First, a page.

Etymotic ER-6i Earphones Deserve Their Mythic Status [Review]

Etymotic ER-6i Earphones Deserve Their Mythic Status [Review]

Image courtesy of Etymotic Research.

“If something ain’t broke, don’t fix it” is a phrase Etymotic must have taken extremely seriously, judging by a look at their now-mythic, $99 ER-6i. The set has been around since their release in 2004, after which they quickly became the standard against which all other sub-$100 IEMs were tested. But seven years is an eon for a product to have remained essentially unchanged in the gadget world. Are they still as good now as they were then?

The short answer: absolutely. That’s remarkable, considering their run; even more so is the fact the strengths of this set — sound quality, sound isolation and ergonomics —  are still among the best examples of those factors in their class.

The Good:

The ER-6is come standard with the same set of eartips as the hf2s we tested — one set each of the massive foam tips and the ball-end “glider” foam tips, and two pairs of flanged tips, small and large — and exhibit the same excellent passive noise-cancelling performance (42 dB for the massive foam tips, 35 dB for the others); the only difference is the length of the tips, with the ER-6i tips being a little shorter. This practically rivals the noise-cancelling characteristics of many active noise-cancelling sets.

Sound character from this single-armature set is good. It’s neither deeply bassy nor extremely clear at the high end, yet still manages to impart a pleasing sound due to its strong midrange, with a bit of a bias toward bass. In fact, the contrast between the ER-6i and the hf2 (also equipped with a single armature) in ability to deliver clear highs and expanded range is quite pronounced, with the ER-6i definitely falling behind. The ER-6i is supposed to make up for this with better bass over the hf2, but if this is true, I didn’t notice — bass response actually seemed better from the hf2.

It’s clear that Etymotic designers took a good look at ergonomics when creating the ER-6i. Flats along the sides of each earpiece make them extremely easy to insert and remove; there’s also a cable-saving j-bend where it meets the jack, and the cable itself seems difficult to tangle. And the zippered pocket-case is a nice touch.

The Bad:

These guys don’t come with an inline microphone, at a time when many sub-$100 IEMs do. Also, you’ll have to pop for a $6 set of filters every now and again, depending on how mucky your ears get, after you’ve gone through the first complimentary set that come with the earphones.

Verdict:

Despite its age, the ER-6i manages to score high marks in sound quality and ergonomics, and is still unbeatable at sound isolation among its peers.

Rating: ★★★★☆

Related
  • prof_peabody

    The five foot cord is a deal breaker for me on these phones.  

    It’s nice to see they also offer white ones on the web site though.  The jazzy styling rules out most alternatives to Apple’s headphones for me, but these ones aren’t so bad (at least in white).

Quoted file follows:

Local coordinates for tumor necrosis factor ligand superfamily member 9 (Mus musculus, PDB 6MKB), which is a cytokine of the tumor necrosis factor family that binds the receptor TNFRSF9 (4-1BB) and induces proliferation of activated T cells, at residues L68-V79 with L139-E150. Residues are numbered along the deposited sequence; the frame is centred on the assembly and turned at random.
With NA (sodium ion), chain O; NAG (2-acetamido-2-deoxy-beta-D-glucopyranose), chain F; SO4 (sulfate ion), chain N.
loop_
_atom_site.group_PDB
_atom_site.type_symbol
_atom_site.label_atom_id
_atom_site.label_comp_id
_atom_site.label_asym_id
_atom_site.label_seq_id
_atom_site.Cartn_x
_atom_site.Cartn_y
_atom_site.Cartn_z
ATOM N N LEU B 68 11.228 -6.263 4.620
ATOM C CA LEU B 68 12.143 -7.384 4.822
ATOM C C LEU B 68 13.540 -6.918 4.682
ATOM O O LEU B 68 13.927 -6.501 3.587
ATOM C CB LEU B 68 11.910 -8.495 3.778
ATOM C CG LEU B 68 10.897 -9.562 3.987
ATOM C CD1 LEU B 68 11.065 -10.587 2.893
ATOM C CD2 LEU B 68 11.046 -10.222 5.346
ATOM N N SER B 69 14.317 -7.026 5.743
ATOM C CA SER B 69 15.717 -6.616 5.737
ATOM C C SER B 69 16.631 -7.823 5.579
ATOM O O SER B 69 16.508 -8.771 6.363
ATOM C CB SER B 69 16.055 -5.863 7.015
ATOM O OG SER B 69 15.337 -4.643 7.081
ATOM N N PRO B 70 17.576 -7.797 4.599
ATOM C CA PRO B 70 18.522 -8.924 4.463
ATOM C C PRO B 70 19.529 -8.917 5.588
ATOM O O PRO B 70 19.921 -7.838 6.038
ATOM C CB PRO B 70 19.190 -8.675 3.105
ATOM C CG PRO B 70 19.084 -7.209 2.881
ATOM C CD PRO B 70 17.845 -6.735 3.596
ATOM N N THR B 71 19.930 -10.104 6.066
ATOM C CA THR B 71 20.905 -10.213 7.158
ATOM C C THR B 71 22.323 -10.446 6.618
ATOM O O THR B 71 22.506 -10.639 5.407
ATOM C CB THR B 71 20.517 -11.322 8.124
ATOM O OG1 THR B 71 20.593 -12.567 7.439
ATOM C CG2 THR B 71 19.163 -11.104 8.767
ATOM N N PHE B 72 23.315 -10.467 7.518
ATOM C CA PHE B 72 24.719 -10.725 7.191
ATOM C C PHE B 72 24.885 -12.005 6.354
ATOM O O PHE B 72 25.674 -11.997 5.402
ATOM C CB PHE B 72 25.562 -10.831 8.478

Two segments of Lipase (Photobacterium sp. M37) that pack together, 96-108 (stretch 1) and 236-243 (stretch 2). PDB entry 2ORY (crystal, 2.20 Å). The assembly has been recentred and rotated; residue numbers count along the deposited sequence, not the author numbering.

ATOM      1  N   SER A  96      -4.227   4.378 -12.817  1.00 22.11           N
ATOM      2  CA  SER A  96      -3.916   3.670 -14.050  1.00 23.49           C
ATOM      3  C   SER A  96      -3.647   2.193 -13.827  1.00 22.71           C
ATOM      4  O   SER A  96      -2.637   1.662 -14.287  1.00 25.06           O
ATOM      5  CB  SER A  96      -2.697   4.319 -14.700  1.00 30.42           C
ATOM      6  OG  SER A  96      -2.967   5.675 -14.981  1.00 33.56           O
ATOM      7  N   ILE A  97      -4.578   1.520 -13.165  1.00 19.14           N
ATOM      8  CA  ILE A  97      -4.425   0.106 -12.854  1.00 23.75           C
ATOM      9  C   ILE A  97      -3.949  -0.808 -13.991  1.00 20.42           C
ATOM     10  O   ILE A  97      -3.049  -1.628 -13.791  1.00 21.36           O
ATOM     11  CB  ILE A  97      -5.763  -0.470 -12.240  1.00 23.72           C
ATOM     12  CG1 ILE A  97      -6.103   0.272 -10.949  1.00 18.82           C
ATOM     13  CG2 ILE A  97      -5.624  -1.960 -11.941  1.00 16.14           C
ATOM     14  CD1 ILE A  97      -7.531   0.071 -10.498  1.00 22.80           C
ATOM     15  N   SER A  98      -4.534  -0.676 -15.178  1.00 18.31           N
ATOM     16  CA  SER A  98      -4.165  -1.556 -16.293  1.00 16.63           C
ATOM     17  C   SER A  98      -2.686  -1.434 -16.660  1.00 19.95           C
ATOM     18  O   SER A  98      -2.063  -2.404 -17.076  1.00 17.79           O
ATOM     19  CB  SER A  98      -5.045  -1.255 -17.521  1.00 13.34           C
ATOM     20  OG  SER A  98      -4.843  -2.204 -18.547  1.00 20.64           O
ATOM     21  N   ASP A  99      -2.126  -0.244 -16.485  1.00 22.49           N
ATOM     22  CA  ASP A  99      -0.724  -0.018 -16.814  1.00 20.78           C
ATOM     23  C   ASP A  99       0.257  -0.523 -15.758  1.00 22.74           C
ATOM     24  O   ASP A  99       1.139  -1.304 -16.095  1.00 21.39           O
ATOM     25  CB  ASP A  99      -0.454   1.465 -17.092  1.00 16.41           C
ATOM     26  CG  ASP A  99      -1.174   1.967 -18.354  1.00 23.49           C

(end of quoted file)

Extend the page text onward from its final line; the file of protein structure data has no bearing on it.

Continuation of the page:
• 300AShareMakesMeSmile

    I had a pair for about 3 years but the wires near the ears got all dried out and stiff and both of them snapped.  I tried to repair them with glue and tape whenever they cracked, but eventually the electrical connections severed.  They’re past their warranty but I got plenty of use out of them.  I really liked them because they emphasized the higher frequencies than bass.  I’m thinking of buying the ER23-HF3 model as a replacement.  I still should send the ER-6i model back and get them replaced for a fee since they’re really light and comfortable.

    I did need to purchase a few of those tiny filters and sprung for a pack of extra silicone earbuds.  I made sure I took extra care on cleaning my inner ears with a swab so the filters didn’t get mucked so quickly.  I don’t think it’s the earwax directly that clogs those filters.  It’s more like inner ear moisture that puts a layer of muck on those filters.

  • Chandra

    hey, that’s great, why don’t you post other than apple, i want cult of Mac with all tech news

  • Rocky Carr

    These earphones are GREAT. . . for classical music. For pop, rock, R&B or any other mainstream music, they are severely lacking in the bass department, and turning up the bass only introduces distortion. If the majority of your listening is classical, however, these are the ones to get. They are clear, open, accurate.

  • JadeMonkee

    I gotta say, I bought these earphones and found them to be a terrible disappointment. I could never get decent bass reproduction, I can’t wear them for long periods of time (they get really uncomfortable), and, well, they’re too difficult to pull in and out quickly, and too fiddly to seat correctly to get the ‘right’ sound. Even when I got the ‘right’ sound, it never sounded as good as a decent circumaural pair of cans (retailing for the same price). I put them in my drawer and bought a pair of Sennheiser HD448′s, and never looked back.

  • surferoo

    Do this…. +http://www.instructables.com/i
    and use Shure foam – +http://www.shure.co.uk/product

    Well worth it.

  • Jeff Brodeur

    Just posted a similar review on these, great little ‘phones. http://brodeurj.blogspot.com/2

About the author

Eli MilchmanWhen he was eight, Eli Milchman came home from frolicking in the Veld one day and was given an Atari 400. Since then, his fascination with technology has made him an intrepid early adopter of whatever charming new contraption crosses his path — which explains why he's Cult of Mac's test editor-at-large. He calls San Francisco home, where he works as a journalist and photographer. Eli has contributed to the pages of Wired.com and BIKE Magazine, among others. Hang with him on Twitter.

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